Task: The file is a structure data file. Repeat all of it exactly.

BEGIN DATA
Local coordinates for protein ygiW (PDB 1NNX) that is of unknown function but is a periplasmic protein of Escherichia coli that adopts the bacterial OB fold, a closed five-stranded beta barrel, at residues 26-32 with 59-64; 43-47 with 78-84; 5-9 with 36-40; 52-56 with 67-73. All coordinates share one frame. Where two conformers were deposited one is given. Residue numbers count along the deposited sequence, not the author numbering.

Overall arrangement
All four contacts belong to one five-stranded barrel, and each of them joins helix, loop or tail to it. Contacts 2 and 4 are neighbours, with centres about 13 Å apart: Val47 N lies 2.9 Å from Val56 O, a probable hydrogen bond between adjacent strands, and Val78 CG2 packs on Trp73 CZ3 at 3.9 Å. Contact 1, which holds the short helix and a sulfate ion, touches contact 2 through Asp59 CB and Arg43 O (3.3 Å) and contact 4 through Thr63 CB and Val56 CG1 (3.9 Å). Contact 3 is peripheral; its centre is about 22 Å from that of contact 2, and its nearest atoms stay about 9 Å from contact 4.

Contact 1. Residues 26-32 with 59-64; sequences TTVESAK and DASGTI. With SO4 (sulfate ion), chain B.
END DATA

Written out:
Local coordinates for protein ygiW (PDB 1NNX) that is of unknown function but is a periplasmic protein of Escherichia coli that adopts the bacterial OB fold, a closed five-stranded beta barrel, at residues 26-32 with 59-64; 43-47 with 78-84; 5-9 with 36-40; 52-56 with 67-73. All coordinates share one frame. Where two conformers were deposited one is given. Residue numbers count along the deposited sequence, not the author numbering.

Overall arrangement
All four contacts belong to one five-stranded barrel, and each of them joins helix, loop or tail to it. Contacts 2 and 4 are neighbours, with centres about 13 Å apart: Val47 N lies 2.9 Å from Val56 O, a probable hydrogen bond between adjacent strands, and Val78 CG2 packs on Trp73 CZ3 at 3.9 Å. Contact 1, which holds the short helix and a sulfate ion, touches contact 2 through Asp59 CB and Arg43 O (3.3 Å) and contact 4 through Thr63 CB and Val56 CG1 (3.9 Å). Contact 3 is peripheral; its centre is about 22 Å from that of contact 2, and its nearest atoms stay about 9 Å from contact 4.

Contact 1. Residues 26-32 with 59-64; sequences TTVESAK and DASGTI. With SO4 (sulfate ion), chain B.